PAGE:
and desires may be, their realisation will, according to your view of my subject, be synonymous with getting on in the world. According to the constitution of the human mind it naturally will be so. The attainment of your object is, in fact, the embodiment of your idea of success. This is a great mistake. It is not by any means impossible—it may not even be improbable
-that some of you may actually realise more than you have ever even dreamed of. It
may be that, in the course of a few years, some of you may fill the highest positions in the land: the celebrated Cardinal Wolsey was only a butcher's son-the statesman Canning (if my memory serves me right) a stump orator—whilst Whitfield, whose eloquence (under God) was the means of conversion to thousands, and irresistibly flashed conviction to the minds of the most subtle infidels of his day, at one time drew beer and washed pots No. 21.
at a public-house. It is also one of the glories of our unequalled constitution that the humblest member of the community, by the force of industry and talents, and the conscientious discharge of duty, may rise in the social scale till he stands next the throne. On the other hand, humanly speaking, the probabilities are very much against any one of you achieving such a proud position, nor is it necessary to success in life, or in other words, to “getting on in the world.”
At the present time, I know three clergymen, brothers, probably known also to yourselves, originally one was a blacksmith-another an operative spinner-the third, à petty schoolmaster. Without money, without friends, grown men, earning their bread by the sweat of their brow, they acquired such knowledge as fitted them for the ministry of the Church of England, have obtained ordination, and are acknowledged ornaments of the church in which they minister. I say, all honour to sueh men! They have not, it is true, become bishops ; but nevertheless it cannot, I think, be denied that they have got on in the world. I would, then, lay down this principle--that the question whether a man has really got on or no, is not to be determined by his attainment of any particular point in the social scale upon which he may have set his mind; but solely by comparison-“What was he? What is' he? What are others who have possessed like advantages and opportunities with himself ?” Really and truly, “ to get on in the world” is, instead of remaining comparatively a cypher in society, to become a man among men-taking your right position amongst your fellows; that position for which God intended you, and for which intellectually and morally He has fitted you; climbing, if it be His will, to the topmost round of the ladder; and, by a faithful conscientious discharge of duty, winning the good opinion of those whose good opinion is worth having. This you may all do; and to encourage you to attempt this, as well as to show you (so far as I know anything of the matter) how it is to be accomplished, is the object of my lecture this evening.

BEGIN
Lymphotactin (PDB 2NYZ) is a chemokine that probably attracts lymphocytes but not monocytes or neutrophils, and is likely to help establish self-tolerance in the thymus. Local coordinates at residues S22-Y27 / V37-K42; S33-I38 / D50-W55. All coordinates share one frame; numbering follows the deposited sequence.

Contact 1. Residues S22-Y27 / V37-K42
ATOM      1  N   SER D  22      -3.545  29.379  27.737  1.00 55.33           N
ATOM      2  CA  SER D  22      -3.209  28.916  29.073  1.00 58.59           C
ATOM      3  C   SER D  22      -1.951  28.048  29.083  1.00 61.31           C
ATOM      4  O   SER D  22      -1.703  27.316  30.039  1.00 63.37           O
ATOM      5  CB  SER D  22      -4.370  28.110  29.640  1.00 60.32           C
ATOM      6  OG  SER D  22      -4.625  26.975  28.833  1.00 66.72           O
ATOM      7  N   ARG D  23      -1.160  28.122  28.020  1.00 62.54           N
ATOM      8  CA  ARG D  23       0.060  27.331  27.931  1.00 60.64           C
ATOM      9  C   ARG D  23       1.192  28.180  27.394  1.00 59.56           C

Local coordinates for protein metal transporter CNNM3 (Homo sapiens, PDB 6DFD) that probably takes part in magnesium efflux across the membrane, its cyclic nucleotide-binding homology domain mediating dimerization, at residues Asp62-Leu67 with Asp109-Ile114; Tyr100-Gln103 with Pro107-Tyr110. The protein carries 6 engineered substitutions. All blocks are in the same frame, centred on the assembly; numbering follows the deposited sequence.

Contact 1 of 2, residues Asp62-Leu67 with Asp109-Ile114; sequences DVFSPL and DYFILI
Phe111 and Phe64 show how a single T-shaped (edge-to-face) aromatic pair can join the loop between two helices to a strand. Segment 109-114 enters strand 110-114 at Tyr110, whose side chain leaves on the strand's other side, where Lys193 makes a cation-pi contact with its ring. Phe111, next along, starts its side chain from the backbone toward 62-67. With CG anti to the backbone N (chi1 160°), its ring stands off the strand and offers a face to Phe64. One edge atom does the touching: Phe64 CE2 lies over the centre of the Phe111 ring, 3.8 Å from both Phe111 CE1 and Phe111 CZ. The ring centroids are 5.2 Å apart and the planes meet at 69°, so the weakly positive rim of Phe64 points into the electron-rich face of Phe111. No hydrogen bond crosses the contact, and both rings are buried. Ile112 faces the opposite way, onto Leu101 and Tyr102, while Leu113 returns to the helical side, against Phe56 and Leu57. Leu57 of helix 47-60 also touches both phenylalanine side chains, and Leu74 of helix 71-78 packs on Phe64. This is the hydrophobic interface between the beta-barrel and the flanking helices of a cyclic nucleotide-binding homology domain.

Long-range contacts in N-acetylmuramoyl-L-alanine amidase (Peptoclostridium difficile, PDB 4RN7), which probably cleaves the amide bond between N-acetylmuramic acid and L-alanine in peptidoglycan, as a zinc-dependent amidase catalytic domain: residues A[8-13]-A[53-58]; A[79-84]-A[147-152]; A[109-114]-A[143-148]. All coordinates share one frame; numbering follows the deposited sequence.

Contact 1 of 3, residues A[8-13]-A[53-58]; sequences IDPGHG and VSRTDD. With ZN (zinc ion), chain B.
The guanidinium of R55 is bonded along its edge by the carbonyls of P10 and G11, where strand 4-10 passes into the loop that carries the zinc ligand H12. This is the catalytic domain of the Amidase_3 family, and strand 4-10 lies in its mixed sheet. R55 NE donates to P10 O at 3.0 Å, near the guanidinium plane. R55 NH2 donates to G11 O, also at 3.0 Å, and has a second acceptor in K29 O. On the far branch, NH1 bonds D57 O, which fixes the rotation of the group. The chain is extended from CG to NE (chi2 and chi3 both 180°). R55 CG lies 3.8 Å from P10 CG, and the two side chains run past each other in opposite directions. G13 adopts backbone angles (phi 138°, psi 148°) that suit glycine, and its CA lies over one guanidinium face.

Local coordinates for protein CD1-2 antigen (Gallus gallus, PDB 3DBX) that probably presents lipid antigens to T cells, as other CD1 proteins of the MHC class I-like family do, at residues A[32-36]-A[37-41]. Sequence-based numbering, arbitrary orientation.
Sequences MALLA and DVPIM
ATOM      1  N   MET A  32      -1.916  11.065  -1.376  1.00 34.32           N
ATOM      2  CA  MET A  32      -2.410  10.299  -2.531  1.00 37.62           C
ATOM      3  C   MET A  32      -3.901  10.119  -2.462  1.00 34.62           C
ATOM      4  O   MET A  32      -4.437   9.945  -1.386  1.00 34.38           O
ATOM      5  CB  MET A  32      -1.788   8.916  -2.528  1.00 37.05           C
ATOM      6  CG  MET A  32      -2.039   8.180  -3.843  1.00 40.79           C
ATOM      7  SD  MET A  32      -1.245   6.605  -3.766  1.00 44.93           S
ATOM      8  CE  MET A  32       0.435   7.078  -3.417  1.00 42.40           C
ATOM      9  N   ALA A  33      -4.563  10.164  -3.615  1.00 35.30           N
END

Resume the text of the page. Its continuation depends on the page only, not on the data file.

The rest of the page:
I. We assert that this is what you may all do. Our authority for saying this is the fact that it has been done again and again ; and that experience proves that he who resolutely and perseveringly tries, usually succeeds. But even should you not be rewarded by success, will